Ready-Mades (Innes/Stanshall)

Wendy Wetlip stares from a poster
Ignoring the drawing adorning her smile
Her lover has shuffled away
Looking the other way

Ronnie the Raincoat hangs out in a book store
He's never seen his own wife in the nude
Somebody called him depraved
But think of the money he saved

Dwarf on a moped speeds through the park
To Killroy's Renaissance the Temple of Art
Signs with a flourish and makes it his own
Pockets his pencil and slyly rides home

Annual cultural African dancers
Bereft Isabella in rubber thigh boots
A man was arrested today
For something he put on display

my favourite bonzo's song - and i never knew it was actually about duchamps, similtaneously one of my favourite artists and one of my favourite chess players. i thought they just used it as a daft title like with 'rhinocratic oaths'. but those lyrics are actively beautiful, even more so now i understand them. there was such a great tension between niel innes and viv stanshall - not like usual songwriting partnerships, they actually seemed to be heading in quite different directions with very little middle ground. innes was all beatley and psych-pop - this is clearly an innes composition, which he also sings - while stanshall seems to me to have more in common with gilbert and george than most musicians; he was his own work of art, although perhaps the artwork swallowed the real man and left a confused mess who tragically died in a mysterious fire in his flat.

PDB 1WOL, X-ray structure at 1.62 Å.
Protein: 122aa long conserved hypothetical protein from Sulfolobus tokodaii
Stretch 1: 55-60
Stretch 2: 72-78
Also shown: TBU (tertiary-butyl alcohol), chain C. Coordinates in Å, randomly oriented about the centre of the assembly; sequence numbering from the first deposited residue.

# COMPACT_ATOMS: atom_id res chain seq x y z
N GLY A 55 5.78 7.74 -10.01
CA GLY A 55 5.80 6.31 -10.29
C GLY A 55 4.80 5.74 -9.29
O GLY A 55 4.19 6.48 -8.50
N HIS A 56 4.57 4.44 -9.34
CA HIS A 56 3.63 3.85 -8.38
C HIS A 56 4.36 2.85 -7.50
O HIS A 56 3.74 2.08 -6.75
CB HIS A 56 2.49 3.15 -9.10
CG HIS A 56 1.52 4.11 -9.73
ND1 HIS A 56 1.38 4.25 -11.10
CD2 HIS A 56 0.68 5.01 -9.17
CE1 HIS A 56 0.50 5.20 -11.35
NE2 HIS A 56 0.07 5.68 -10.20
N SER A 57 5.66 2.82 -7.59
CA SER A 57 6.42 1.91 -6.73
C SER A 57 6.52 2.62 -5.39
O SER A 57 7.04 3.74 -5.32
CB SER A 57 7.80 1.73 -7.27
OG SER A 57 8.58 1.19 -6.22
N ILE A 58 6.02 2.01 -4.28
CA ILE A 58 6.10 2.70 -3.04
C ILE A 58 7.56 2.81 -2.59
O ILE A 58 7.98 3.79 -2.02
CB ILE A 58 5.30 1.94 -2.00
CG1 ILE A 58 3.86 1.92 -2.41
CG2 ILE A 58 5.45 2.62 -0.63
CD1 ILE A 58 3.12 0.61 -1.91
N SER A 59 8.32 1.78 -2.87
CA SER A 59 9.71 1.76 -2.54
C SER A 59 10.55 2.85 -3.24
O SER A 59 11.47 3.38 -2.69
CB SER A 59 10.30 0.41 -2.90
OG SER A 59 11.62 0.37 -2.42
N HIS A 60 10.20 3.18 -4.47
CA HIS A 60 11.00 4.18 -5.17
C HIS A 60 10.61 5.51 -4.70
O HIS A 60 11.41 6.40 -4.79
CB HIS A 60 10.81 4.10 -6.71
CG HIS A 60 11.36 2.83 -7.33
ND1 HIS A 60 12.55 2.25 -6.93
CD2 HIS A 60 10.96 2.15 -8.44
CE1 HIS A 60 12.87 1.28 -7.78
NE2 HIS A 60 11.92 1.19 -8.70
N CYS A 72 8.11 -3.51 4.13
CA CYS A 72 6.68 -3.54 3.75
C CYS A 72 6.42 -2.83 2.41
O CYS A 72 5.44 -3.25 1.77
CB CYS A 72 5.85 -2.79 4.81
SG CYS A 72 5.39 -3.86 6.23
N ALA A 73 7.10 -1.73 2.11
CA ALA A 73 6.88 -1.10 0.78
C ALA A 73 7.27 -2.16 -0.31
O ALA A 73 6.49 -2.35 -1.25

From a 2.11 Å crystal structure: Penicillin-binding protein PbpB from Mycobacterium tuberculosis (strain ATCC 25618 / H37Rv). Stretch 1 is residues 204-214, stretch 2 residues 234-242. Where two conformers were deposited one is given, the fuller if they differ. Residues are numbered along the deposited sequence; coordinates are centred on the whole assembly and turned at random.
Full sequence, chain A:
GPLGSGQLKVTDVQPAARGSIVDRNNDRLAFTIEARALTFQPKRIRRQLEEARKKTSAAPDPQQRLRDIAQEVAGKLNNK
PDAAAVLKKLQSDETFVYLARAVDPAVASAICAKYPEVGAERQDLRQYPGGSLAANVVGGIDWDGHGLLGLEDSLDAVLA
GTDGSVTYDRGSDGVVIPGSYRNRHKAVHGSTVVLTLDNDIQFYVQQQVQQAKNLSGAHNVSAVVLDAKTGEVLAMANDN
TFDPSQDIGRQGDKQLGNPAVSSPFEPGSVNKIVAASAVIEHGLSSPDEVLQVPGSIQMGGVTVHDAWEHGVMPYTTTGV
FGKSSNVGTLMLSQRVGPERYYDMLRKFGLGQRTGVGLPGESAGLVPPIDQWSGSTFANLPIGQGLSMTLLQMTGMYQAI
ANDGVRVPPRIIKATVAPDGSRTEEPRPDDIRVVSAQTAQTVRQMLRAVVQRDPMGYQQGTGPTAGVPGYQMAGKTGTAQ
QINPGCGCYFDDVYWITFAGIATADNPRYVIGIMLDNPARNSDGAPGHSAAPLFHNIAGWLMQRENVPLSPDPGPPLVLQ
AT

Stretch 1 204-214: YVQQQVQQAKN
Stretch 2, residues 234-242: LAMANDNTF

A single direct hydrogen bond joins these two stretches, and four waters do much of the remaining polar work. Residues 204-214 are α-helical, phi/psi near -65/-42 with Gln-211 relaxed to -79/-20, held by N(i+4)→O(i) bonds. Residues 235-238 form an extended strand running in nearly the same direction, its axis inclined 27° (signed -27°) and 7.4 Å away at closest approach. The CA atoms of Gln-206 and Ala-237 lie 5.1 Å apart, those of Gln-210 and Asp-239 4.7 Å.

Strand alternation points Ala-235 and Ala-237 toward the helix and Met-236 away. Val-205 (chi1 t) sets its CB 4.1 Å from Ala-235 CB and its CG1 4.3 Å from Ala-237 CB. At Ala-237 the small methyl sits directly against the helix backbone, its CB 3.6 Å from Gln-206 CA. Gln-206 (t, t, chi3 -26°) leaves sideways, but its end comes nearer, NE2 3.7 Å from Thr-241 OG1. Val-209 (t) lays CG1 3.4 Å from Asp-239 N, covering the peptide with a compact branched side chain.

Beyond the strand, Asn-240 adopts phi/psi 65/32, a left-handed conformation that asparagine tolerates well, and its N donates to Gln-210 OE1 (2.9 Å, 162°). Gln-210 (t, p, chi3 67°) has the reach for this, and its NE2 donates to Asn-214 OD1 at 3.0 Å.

so now i know wendy wetlip refers to the mona lisa, the temple of art is a public lavatory, and the final rhyming couplet refer not to flashing, as i always thought, but to art scandal. which just goes to show how bloody broad the bonzos were - writing songs about flashers in the park and societal misfits is well within their established work, look at 'postcard' for de-romanticised sauciness and 'rhinocratic oaths' or 'my pink half of the drain pipe' for revelling in glory of pettiness. still don't understand ronnie the raincoat, but it makes me think of the release of lady chatterley's lover, all those queues of men in macintoshes. can anyone shed light on 'kilroy's rennaissance'? 'bereft isabella'? some of these references are so obscure.

the song comes on 5 minutes in on this vid:


ps. i've said it before and i'll say it again: niel innes' solo career after the bonzos paled in comparison to viv's. yeah, it was sub-stanshall.
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